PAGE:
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EMDR therapy is an evidence-based form of psychotherapy based on the adaptive information

processing (AIP) model, which suggests that our current level of resiliency and health is directly related

to how past memories of adverse life events or traumas are stored in our brains. Adequately processed

memories are the basis of healthy coping and adaptive responses to life stressors, and inadequately

processed memories are the basis of maladaptive behaviors and beliefs, as well as overwhelming

emotions and physical sensations that make it more difficult to cope with stress.

EMDR therapy is now accepted by many psychological and psychiatric associations as the treatment of choice for trauma. In 2013, The World Health Organization (WHO) recommended EMDR therapy as an empirically validated and effective trauma treatment.

Traditional talk therapy, or cognitive behavioral therapy (CBT), looks at thinking patterns that influence

behaviors and works to change maladaptive belief systems in order to improve current level of

functioning. EMDR therapy looks at the memory networks that seem to be driving current symptoms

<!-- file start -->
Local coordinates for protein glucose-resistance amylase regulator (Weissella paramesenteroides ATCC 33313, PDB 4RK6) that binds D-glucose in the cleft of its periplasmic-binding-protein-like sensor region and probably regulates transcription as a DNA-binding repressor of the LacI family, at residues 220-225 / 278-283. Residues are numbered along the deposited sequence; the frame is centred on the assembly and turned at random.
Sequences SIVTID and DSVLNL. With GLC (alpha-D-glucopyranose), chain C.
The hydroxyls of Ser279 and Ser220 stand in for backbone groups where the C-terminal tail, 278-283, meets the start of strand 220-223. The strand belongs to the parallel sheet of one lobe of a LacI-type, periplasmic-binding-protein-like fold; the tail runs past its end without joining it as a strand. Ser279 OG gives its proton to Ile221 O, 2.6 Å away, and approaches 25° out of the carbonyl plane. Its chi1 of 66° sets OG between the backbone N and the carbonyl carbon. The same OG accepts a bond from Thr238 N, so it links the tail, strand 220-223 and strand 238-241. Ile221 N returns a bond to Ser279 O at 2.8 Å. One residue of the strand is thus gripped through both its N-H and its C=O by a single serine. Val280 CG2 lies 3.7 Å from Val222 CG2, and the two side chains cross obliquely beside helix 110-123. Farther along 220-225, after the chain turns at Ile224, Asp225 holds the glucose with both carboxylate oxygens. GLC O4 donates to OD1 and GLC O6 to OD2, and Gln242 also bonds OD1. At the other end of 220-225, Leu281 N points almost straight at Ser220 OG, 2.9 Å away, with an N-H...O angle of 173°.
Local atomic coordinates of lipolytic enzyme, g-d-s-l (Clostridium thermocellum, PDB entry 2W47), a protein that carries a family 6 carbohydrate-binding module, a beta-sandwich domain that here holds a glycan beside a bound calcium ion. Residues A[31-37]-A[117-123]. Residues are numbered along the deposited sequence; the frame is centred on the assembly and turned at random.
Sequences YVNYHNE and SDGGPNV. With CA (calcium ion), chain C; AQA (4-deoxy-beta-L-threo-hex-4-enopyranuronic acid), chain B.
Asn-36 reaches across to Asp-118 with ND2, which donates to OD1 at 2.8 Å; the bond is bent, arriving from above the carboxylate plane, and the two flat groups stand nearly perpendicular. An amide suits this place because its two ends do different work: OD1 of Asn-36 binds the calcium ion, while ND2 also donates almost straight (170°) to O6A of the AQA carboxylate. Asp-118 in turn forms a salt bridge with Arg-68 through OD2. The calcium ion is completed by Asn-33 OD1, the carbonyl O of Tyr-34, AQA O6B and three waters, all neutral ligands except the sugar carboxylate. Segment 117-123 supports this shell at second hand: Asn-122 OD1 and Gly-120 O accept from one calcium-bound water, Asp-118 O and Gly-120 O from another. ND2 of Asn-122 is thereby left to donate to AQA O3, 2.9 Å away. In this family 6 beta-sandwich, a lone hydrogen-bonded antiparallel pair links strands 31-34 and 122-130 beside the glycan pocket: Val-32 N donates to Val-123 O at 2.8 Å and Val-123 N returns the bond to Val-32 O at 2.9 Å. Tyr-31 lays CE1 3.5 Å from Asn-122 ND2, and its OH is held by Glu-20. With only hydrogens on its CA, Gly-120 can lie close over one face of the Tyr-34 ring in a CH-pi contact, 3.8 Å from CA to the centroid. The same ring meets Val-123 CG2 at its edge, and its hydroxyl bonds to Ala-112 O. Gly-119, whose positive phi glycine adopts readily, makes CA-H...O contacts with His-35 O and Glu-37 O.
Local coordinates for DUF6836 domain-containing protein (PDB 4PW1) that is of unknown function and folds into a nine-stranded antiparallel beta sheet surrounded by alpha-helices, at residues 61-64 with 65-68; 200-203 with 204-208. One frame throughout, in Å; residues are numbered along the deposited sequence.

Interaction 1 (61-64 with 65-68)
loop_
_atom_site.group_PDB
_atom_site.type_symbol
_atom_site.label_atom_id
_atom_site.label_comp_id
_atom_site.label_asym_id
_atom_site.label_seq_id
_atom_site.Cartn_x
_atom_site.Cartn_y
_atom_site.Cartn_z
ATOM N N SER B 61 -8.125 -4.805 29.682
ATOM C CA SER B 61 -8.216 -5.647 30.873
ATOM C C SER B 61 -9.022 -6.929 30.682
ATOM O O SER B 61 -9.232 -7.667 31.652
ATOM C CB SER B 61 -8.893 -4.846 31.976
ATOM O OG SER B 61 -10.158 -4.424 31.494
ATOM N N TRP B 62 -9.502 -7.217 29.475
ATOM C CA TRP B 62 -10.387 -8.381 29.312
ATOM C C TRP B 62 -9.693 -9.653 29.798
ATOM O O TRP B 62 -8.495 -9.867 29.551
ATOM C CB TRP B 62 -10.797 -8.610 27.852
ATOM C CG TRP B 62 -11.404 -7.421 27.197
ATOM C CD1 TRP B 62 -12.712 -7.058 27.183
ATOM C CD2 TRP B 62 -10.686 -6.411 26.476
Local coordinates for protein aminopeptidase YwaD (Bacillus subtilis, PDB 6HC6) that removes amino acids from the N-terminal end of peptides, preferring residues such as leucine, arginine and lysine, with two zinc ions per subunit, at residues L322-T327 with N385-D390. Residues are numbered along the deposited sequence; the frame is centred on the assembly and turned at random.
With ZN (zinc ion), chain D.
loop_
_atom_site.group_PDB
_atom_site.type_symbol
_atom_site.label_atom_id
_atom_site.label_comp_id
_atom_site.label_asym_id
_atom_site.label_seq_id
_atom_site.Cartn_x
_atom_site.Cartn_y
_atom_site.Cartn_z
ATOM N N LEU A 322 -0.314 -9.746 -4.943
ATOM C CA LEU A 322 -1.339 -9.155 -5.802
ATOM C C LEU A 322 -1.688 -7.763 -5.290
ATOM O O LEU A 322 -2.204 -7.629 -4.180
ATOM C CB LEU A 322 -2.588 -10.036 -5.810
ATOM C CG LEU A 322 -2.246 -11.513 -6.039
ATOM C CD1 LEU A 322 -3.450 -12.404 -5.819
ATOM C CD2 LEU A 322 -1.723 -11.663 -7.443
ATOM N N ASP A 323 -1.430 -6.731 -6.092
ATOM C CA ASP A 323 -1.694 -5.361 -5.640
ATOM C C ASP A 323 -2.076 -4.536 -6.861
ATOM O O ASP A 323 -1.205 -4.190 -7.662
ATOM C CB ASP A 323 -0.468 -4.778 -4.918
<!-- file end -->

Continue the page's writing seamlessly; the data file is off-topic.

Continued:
and distress. Once those memory networks have been identified, the information held in these

networks, including distressing images, beliefs, emotions, and physical sensations, are stimulated

through the brain’s own information processing system. The disturbing memory can then link up to

other adaptive memory networks and thus become integrated as part of our personal narrative without

the previously held level of distress. As these memories move to adaptive resolution, we notice

healthier responses to current life stressors and a greater sense of safety, belonging, and esteem in

relationships and life in general.

One potential advantage of EMDR therapy is that it may allow clients to resolve trauma more efficiently

and effectively than other modalities. There are many factors that contribute to the number of sessions

needed for resolution, including extent and nature of trauma, access to positive or adaptive memory

networks, level of internal and external resources, and resiliency. While EMDR therapy can resolve

traumatic memories rapidly, it is difficult to assess how many sessions may be needed.

Many people equate bilateral eye movements with EMDR therapy. While eye movements are an

important component of the memory reprocessing phases of EMDR therapy, they are just one piece of a

robust eight-phase protocol, which includes history taking and preparation phases. From the moment

you are introduced to your therapist, you are doing EMDR therapy. The preparation phase, for example,

may include neurofeedback, DBT skills, or incorporating mindfulness techniques. Your therapist is

trained to determine what preparation phase work will be most beneficial for you and the pace that is

right for your system.

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